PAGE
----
On this date in 1973, two significant tornadoes occurred in central Kansas. While tornadoes in the autumn are not unusual, it was unusual for two tornadoes to be captured on film in the early 1970’s on the same day. The first film is of a tornado near Lindsborg, KS. The second film is of the Salina, KS tornado which received a great deal more attention due to damage and press coverage. Both films, while characteristically grainy for home movies of that time, still show a great deal of detail in the life cycle of the tornadoes. The Lindsborg tornado displayed a multiple vortex structure approximately half way through the footage. In contrast, the Salina tornado clearly developed multiple vorticies very early in its life cycle before the visible condensation funnel fully developed. Another interesting structural change occurred when the Salina tornado briefly took on a helical structure as it passed some distance behind the water tower. The Salina footage, for its time, is quite a good film since it documents the entire life cycle of the tornado from its early organization to the “roping out” stage.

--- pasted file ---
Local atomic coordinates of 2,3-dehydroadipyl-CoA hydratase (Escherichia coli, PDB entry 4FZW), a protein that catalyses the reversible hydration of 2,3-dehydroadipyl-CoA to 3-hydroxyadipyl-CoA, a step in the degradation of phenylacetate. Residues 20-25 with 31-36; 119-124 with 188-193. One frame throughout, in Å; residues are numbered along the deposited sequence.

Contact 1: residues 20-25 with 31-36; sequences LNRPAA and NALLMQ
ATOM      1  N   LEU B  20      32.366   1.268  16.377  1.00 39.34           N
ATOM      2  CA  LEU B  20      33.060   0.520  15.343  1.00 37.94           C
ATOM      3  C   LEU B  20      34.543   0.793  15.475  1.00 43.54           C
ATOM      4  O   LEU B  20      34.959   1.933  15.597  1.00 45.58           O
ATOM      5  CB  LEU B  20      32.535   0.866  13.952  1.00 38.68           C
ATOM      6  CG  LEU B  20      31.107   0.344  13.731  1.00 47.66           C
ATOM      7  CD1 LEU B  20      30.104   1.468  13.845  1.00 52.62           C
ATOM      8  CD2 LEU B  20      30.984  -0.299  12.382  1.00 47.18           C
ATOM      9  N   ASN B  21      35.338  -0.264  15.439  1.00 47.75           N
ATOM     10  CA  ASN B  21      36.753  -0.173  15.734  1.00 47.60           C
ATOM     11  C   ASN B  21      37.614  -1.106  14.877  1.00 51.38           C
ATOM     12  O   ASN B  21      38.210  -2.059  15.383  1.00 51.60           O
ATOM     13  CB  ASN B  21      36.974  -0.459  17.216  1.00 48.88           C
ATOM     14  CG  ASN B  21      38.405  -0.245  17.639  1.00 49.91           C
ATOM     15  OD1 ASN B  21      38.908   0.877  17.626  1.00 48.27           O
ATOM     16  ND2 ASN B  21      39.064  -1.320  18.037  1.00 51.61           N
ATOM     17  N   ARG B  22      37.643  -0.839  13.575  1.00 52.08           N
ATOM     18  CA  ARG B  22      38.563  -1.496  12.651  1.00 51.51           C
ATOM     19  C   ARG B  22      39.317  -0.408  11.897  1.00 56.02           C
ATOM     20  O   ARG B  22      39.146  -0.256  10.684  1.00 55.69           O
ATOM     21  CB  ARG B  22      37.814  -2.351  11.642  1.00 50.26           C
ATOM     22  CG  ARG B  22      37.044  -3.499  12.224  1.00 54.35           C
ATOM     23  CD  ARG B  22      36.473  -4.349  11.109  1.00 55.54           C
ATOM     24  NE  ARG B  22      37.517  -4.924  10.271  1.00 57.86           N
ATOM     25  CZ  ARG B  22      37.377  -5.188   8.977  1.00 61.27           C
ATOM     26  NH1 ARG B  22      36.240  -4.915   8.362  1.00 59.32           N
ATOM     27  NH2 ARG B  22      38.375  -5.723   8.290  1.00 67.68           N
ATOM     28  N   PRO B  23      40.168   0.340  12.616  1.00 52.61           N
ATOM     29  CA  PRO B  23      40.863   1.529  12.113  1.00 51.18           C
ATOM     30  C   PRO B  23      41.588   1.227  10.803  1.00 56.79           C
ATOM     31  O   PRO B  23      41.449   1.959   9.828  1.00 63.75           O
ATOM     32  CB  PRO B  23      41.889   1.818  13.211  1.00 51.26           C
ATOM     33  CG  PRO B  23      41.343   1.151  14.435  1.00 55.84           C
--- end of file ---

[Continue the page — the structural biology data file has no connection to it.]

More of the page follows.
Severe weather activity across the great plains is not uncommon in the autumn months. It has not been too long ago since Oklahoma had its largest fall tornado outbreak in state history on October 4, 1998 when several intense tornadic supercells moved across the Norman and Tulsa forecast areas. With that in mind, now would be a good time to check your NOAA weather radio for the upcoming winter season and any potential severe weather events that could take place over the next few weeks.
Here’s a very interesting map from the Storm Prediction Center of the state-by-state tornado count as of the end of June 2013. In spite of some brief active periods, especially the May mayhem in Oklahoma, this year has been below normal in the numbers of tornadoes. Currently, Oklahoma and Texas have the number one and two rankings respectively. It’s interesting to note that some states, such as Alabama, are currently at half the climatological normal number of tornadoes. Perhaps the most important factor a map like this can convey to us is that tornado occurrence across the USA varies a great deal from year to year. The long-term “big picture” climatology is ultimately the most important data to take into account when considering the true tornado risk.